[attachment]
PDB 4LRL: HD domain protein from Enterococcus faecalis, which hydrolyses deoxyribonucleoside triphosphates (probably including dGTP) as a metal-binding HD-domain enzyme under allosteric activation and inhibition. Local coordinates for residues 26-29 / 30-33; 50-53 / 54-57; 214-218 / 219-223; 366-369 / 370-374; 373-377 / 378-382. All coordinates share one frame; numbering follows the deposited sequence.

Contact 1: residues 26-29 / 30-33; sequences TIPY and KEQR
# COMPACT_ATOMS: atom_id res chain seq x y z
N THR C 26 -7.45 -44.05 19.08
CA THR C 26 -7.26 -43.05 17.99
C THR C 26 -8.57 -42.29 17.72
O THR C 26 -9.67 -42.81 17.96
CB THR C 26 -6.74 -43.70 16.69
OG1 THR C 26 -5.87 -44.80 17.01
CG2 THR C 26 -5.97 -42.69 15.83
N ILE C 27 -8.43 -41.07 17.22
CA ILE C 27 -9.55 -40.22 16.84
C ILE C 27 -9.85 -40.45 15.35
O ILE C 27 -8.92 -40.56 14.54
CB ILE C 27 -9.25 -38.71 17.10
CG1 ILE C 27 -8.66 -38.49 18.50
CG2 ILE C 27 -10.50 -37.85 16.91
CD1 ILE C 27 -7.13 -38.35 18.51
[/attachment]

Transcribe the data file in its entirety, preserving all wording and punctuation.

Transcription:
PDB 4LRL: HD domain protein from Enterococcus faecalis, which hydrolyses deoxyribonucleoside triphosphates (probably including dGTP) as a metal-binding HD-domain enzyme under allosteric activation and inhibition. Local coordinates for residues 26-29 / 30-33; 50-53 / 54-57; 214-218 / 219-223; 366-369 / 370-374; 373-377 / 378-382. All coordinates share one frame; numbering follows the deposited sequence.

Contact 1: residues 26-29 / 30-33; sequences TIPY and KEQR
# COMPACT_ATOMS: atom_id res chain seq x y z
N THR C 26 -7.45 -44.05 19.08
CA THR C 26 -7.26 -43.05 17.99
C THR C 26 -8.57 -42.29 17.72
O THR C 26 -9.67 -42.81 17.96
CB THR C 26 -6.74 -43.70 16.69
OG1 THR C 26 -5.87 -44.80 17.01
CG2 THR C 26 -5.97 -42.69 15.83
N ILE C 27 -8.43 -41.07 17.22
CA ILE C 27 -9.55 -40.22 16.84
C ILE C 27 -9.85 -40.45 15.35
O ILE C 27 -8.92 -40.56 14.54
CB ILE C 27 -9.25 -38.71 17.10
CG1 ILE C 27 -8.66 -38.49 18.50
CG2 ILE C 27 -10.50 -37.85 16.91
CD1 ILE C 27 -7.13 -38.35 18.51